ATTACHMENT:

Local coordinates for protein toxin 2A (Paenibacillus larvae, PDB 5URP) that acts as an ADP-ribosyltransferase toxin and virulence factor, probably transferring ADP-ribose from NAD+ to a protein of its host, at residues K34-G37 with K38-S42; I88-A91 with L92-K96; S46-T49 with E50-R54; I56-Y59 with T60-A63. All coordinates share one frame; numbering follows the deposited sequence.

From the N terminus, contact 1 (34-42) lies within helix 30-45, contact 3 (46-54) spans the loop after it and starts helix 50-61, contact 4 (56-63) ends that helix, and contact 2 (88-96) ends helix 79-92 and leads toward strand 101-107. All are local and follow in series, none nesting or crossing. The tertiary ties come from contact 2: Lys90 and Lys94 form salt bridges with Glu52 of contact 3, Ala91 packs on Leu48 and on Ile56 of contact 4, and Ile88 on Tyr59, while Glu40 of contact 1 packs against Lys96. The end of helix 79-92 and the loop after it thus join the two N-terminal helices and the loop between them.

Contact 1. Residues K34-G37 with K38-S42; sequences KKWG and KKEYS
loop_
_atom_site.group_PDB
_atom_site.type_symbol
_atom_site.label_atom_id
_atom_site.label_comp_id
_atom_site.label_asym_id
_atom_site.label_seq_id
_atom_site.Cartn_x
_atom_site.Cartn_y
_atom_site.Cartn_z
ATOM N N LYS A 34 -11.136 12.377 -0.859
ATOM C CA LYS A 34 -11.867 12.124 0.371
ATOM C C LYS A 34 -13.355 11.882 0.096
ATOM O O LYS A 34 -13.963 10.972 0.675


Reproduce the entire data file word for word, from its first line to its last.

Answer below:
Local coordinates for protein toxin 2A (Paenibacillus larvae, PDB 5URP) that acts as an ADP-ribosyltransferase toxin and virulence factor, probably transferring ADP-ribose from NAD+ to a protein of its host, at residues K34-G37 with K38-S42; I88-A91 with L92-K96; S46-T49 with E50-R54; I56-Y59 with T60-A63. All coordinates share one frame; numbering follows the deposited sequence.

From the N terminus, contact 1 (34-42) lies within helix 30-45, contact 3 (46-54) spans the loop after it and starts helix 50-61, contact 4 (56-63) ends that helix, and contact 2 (88-96) ends helix 79-92 and leads toward strand 101-107. All are local and follow in series, none nesting or crossing. The tertiary ties come from contact 2: Lys90 and Lys94 form salt bridges with Glu52 of contact 3, Ala91 packs on Leu48 and on Ile56 of contact 4, and Ile88 on Tyr59, while Glu40 of contact 1 packs against Lys96. The end of helix 79-92 and the loop after it thus join the two N-terminal helices and the loop between them.

Contact 1. Residues K34-G37 with K38-S42; sequences KKWG and KKEYS
loop_
_atom_site.group_PDB
_atom_site.type_symbol
_atom_site.label_atom_id
_atom_site.label_comp_id
_atom_site.label_asym_id
_atom_site.label_seq_id
_atom_site.Cartn_x
_atom_site.Cartn_y
_atom_site.Cartn_z
ATOM N N LYS A 34 -11.136 12.377 -0.859
ATOM C CA LYS A 34 -11.867 12.124 0.371
ATOM C C LYS A 34 -13.355 11.882 0.096
ATOM O O LYS A 34 -13.963 10.972 0.675